The Ministry of Education and Sports has indicated that it will allow 24 qualified institutions to resume their bachelor degree courses for the 2015-2016 academic year after they met the standards set by the ministry.
A senior official at the ministry said the move was foreshadowed after the two-day annual National Education Administrators Meeting which ended this week, saying “Those selected come from a total of 101 institutions that have been evaluated by the ministry since the 2013-2014 academic year.”
However, the official announcement by the ministry is not scheduled to take place until early next month, according to the official concerned.
The institutions that are expected to resume their bachelor degree courses this academic year are as follows:
-The National University of Laos’ seven faculties of engineering; economics and business management; education; forestry; agriculture; social science; law and political science
|Rattana Business Administration College is one of the institutions that will be permitted to resume its bachelor degree courses. –Photo Phetphoxay|
-Two state institutions: Dongkhamxang Institute of Economics and Finance and the Banking Institute
-11 private colleges in Vientiane: Rattana Business Administration College; Comcenter College; Bouthviset College; Settha Business Administration College; Sengsavanh College; Souksavath College; Lao-American College; Soutsaka College of Management and Technology; Mixay Finance College; Setthakit Xayphattana College; and Quest College
-Two private colleges in Savannakhet province: Xaysombat Technology College and Savan Business Administration College
– A private college in Champassak province, namely Phonsavanh College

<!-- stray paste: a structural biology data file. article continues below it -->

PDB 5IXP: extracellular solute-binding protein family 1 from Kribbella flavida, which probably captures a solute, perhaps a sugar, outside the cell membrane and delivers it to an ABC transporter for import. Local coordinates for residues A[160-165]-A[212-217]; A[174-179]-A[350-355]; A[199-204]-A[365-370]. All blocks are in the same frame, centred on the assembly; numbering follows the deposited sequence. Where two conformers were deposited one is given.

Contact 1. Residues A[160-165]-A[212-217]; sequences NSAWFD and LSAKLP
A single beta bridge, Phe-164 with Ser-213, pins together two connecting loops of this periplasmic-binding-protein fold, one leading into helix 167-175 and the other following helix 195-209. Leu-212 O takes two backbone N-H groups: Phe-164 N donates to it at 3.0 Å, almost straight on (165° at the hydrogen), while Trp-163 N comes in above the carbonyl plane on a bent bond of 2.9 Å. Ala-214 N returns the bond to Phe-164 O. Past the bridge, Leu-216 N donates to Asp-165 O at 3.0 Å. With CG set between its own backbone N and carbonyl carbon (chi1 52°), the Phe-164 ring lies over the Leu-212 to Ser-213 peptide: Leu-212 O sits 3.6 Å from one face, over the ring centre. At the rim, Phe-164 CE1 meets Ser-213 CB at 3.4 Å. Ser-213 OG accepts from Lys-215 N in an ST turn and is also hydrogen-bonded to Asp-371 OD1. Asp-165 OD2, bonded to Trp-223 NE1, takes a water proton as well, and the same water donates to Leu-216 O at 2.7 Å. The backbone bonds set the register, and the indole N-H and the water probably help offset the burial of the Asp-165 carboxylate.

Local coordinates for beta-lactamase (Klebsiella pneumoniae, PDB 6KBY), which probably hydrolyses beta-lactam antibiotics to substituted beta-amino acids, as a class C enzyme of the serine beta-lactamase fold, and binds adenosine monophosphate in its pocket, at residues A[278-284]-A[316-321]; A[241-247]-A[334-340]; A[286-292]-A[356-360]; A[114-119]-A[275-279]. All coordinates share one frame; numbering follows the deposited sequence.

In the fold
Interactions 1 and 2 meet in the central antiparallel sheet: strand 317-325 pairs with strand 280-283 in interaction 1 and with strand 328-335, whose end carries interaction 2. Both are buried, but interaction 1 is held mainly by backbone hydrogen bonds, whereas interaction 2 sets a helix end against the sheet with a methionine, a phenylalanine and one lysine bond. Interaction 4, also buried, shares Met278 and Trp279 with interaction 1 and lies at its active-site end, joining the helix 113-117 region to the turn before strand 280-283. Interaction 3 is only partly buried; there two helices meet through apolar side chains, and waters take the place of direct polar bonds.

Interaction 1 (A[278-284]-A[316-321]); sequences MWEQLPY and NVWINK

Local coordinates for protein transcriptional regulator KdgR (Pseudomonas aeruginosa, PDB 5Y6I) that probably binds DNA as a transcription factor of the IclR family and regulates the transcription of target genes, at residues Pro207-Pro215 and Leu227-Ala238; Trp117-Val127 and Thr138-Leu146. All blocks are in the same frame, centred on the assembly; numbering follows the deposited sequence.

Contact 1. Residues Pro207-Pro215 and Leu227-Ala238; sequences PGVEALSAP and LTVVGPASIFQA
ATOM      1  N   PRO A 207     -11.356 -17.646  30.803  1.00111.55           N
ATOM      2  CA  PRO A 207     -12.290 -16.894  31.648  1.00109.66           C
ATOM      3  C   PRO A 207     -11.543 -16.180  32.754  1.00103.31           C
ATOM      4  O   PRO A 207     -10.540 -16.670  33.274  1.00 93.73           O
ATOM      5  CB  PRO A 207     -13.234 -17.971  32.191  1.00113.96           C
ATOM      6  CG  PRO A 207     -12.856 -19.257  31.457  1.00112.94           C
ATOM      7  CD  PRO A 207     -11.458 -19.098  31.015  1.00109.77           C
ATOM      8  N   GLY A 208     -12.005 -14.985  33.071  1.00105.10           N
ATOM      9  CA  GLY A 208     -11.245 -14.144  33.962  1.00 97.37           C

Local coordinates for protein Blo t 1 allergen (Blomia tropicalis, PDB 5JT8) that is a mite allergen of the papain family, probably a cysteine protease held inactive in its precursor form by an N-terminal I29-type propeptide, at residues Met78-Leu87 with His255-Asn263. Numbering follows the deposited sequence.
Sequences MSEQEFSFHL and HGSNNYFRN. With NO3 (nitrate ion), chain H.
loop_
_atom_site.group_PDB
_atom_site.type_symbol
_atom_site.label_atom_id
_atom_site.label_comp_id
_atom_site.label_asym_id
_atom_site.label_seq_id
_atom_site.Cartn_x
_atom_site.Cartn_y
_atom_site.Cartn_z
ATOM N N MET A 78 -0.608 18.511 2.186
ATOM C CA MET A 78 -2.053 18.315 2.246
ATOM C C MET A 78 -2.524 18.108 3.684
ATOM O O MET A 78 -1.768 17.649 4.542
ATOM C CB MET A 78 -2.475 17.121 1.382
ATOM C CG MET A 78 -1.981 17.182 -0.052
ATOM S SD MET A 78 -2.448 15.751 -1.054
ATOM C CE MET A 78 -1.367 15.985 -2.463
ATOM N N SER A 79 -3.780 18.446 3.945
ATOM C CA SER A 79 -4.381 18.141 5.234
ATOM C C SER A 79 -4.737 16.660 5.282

-One teacher training college, namely Champassak Teacher Training College.
Meanwhile those institutions and colleges that don’t meet the standards set by the ministry will not be able to offer degree programmes until they are judged to have improved.
A senior official from the ministry said the biggest problem facing the institutions was the lack of sufficiently qualified teaching staff.
Another issue was that some institutions were using misleading promotional material such as suggesting they had certain staff members with particular qualifications only for students to find out that these individuals were no longer present.
“Improving the standards and quality of these institutions is part of the ministry’s national education reform initiative, encouraging them to meet the current standards of the Asean region,” he said, adding “The selection and recruitment, allocation, retention and continuous professional development of teaching and support staff are of paramount importance to every higher education institution.”
To facilitate success in this regard, the teaching staff must have appropriate qualifications, ethics, relevant knowledge and capacity, a sense of accountability as a teacher and, preferably, teaching experience.
Any institutions that do not meet the ministry’s standards will be given a chance to improve until they can meet the requirements.
While they have 10 standards and 50 indicators they expect the institutions to achieve, officials are prepared to tolerate minor failings provided at least seven standards and about 35 indicators have been fully satisfied.
The ministry has evaluated its review of over 100 institutions after beginning assessments in the 2013-2014 academic year, according to a recent report from the ministry.
Source: Vientiane Times